Why Moving Bigras to AHL Makes Sense

Late last week, the Colorado Avalanche announced they would be sending down highly-touted prospect Chris Bigras to the team’s American Hockey League affiliate, the San Antonio Rampage.

After a fairly impressive preseason that saw Bigras provide a stable presence on the Avs’ backend, it seemed a peculiar move that Bigras found himself heading back to San Antonio. On a team that allowed over 32 shots per game in the NHL last season, surely they could find a spot for a big defenseman who can move the puck in the defensive zone and move bodies from the front of the net.

As new Avs’ head coach Jared Bednar explains, ‘it’s about experience’. In the long-term, Bigras’ playing minutes and being a leader in San Antonio will help him bring those same qualities that made him a star in the Ontario Hockey League and at the AHL level to the NHL when he’s ready.

“He needs to go play big, important minutes down there (in San Antonio),” Bednar told reporters after Friday’s practice. “I like what I see from him.”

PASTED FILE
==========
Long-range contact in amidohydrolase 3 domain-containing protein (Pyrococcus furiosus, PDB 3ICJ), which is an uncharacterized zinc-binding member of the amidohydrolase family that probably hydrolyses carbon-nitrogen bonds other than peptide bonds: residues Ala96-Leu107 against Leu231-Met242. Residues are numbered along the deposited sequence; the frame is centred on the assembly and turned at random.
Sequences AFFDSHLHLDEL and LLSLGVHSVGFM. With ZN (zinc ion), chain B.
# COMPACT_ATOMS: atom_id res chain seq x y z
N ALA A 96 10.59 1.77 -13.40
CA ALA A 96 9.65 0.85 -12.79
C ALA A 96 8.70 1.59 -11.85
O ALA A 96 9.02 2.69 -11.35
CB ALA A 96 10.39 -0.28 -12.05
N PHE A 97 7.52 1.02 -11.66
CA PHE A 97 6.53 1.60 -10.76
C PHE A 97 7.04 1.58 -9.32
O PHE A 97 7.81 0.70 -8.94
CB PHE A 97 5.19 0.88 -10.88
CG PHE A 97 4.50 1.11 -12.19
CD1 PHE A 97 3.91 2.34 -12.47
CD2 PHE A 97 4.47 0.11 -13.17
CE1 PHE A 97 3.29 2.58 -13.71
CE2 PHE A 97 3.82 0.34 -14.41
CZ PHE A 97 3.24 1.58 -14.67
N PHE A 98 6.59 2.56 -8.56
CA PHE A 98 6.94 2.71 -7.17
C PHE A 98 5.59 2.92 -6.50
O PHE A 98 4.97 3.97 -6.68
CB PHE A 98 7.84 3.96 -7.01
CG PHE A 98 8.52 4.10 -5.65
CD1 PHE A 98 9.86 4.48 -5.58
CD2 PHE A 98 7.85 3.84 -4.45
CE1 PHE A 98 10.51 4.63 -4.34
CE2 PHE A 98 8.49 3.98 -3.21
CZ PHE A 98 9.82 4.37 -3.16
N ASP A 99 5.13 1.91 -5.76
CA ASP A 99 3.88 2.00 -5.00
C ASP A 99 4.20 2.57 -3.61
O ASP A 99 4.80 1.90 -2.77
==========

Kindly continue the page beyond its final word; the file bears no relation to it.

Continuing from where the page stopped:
Chris Bigras (CHL Images)
Chris Bigras (CHL Images)

Avalanche Are Thinking Longterm

Bigras was a second-round pick in the 2013 NHL draft, adding some much-needed defensive depth to the talent pool in Colorado. He made his mark in the OHL with the Owen Sound Attack where he had 154 points in 234 games, including a remarkable 71 points in 62 games in the 2014-2015 campaign where he served as the team’s assistant captain. He showed great strides last season at the AHL level, adding up 23 points in 44 games and being a reliable defender that helped the team move the puck and shut down other teams’ scoring.

Colorado’s growing depth on the back end made finding Bigras a roster spot difficult. With the re-signing of Tyson Barrie, the trade deadline addition of Eric Gelinas and the offseason signing of Fedor Tyutin, there wasn’t room on for Bigras and that’s a good thing.

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He’s considered a valuable part of whatever this team’s future holds and rushing him into the NHL could only hurt his progress. While he did show signs of promise in his short stint in the NHL, it was clear that he wasn’t ready for a full-time role.

Coach Bednar and the rest of the organization are aware of what Bigras brings and this move to the AHL should do little to stifle that. Putting up 25 minutes as a leader in the AHL will help his progression more than a third-line role in the NHL. He’ll play on the penalty kill and likely the power play for the Rampage — opportunities he wouldn’t be afforded at the NHL level.

It was a mature move from a franchise that hasn’t made many of them in the past few seasons. Finally, the team seems ready to plan for the future.